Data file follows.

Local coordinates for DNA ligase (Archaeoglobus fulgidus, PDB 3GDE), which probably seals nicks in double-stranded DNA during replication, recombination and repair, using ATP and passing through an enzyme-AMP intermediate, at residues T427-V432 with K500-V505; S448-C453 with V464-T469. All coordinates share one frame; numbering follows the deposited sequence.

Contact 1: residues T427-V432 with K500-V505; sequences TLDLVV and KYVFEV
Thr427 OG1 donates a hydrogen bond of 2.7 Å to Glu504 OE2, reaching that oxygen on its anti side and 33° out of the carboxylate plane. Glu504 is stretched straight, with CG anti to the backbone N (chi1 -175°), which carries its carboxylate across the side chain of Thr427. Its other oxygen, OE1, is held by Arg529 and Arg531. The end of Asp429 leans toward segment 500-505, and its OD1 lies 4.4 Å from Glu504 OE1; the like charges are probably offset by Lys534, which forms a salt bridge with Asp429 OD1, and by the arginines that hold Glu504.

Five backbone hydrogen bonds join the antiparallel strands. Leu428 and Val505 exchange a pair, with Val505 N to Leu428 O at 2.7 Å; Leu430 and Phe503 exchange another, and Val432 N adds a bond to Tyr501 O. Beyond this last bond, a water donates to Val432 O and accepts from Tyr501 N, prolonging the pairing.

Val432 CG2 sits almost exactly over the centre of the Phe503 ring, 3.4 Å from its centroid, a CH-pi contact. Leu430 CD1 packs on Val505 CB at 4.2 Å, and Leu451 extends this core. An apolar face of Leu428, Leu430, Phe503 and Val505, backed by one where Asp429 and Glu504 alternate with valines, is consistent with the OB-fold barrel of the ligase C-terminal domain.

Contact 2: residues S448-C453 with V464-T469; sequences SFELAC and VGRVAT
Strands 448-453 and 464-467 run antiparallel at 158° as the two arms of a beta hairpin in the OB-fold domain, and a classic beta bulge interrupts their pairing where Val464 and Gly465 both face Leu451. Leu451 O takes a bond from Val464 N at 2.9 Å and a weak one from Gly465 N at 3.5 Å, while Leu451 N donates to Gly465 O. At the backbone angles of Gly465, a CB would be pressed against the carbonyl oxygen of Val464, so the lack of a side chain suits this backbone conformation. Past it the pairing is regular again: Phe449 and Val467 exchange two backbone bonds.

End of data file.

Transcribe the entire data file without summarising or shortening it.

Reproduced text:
Local coordinates for DNA ligase (Archaeoglobus fulgidus, PDB 3GDE), which probably seals nicks in double-stranded DNA during replication, recombination and repair, using ATP and passing through an enzyme-AMP intermediate, at residues T427-V432 with K500-V505; S448-C453 with V464-T469. All coordinates share one frame; numbering follows the deposited sequence.

Contact 1: residues T427-V432 with K500-V505; sequences TLDLVV and KYVFEV
Thr427 OG1 donates a hydrogen bond of 2.7 Å to Glu504 OE2, reaching that oxygen on its anti side and 33° out of the carboxylate plane. Glu504 is stretched straight, with CG anti to the backbone N (chi1 -175°), which carries its carboxylate across the side chain of Thr427. Its other oxygen, OE1, is held by Arg529 and Arg531. The end of Asp429 leans toward segment 500-505, and its OD1 lies 4.4 Å from Glu504 OE1; the like charges are probably offset by Lys534, which forms a salt bridge with Asp429 OD1, and by the arginines that hold Glu504.

Five backbone hydrogen bonds join the antiparallel strands. Leu428 and Val505 exchange a pair, with Val505 N to Leu428 O at 2.7 Å; Leu430 and Phe503 exchange another, and Val432 N adds a bond to Tyr501 O. Beyond this last bond, a water donates to Val432 O and accepts from Tyr501 N, prolonging the pairing.

Val432 CG2 sits almost exactly over the centre of the Phe503 ring, 3.4 Å from its centroid, a CH-pi contact. Leu430 CD1 packs on Val505 CB at 4.2 Å, and Leu451 extends this core. An apolar face of Leu428, Leu430, Phe503 and Val505, backed by one where Asp429 and Glu504 alternate with valines, is consistent with the OB-fold barrel of the ligase C-terminal domain.

Contact 2: residues S448-C453 with V464-T469; sequences SFELAC and VGRVAT
Strands 448-453 and 464-467 run antiparallel at 158° as the two arms of a beta hairpin in the OB-fold domain, and a classic beta bulge interrupts their pairing where Val464 and Gly465 both face Leu451. Leu451 O takes a bond from Val464 N at 2.9 Å and a weak one from Gly465 N at 3.5 Å, while Leu451 N donates to Gly465 O. At the backbone angles of Gly465, a CB would be pressed against the carbonyl oxygen of Val464, so the lack of a side chain suits this backbone conformation. Past it the pairing is regular again: Phe449 and Val467 exchange two backbone bonds.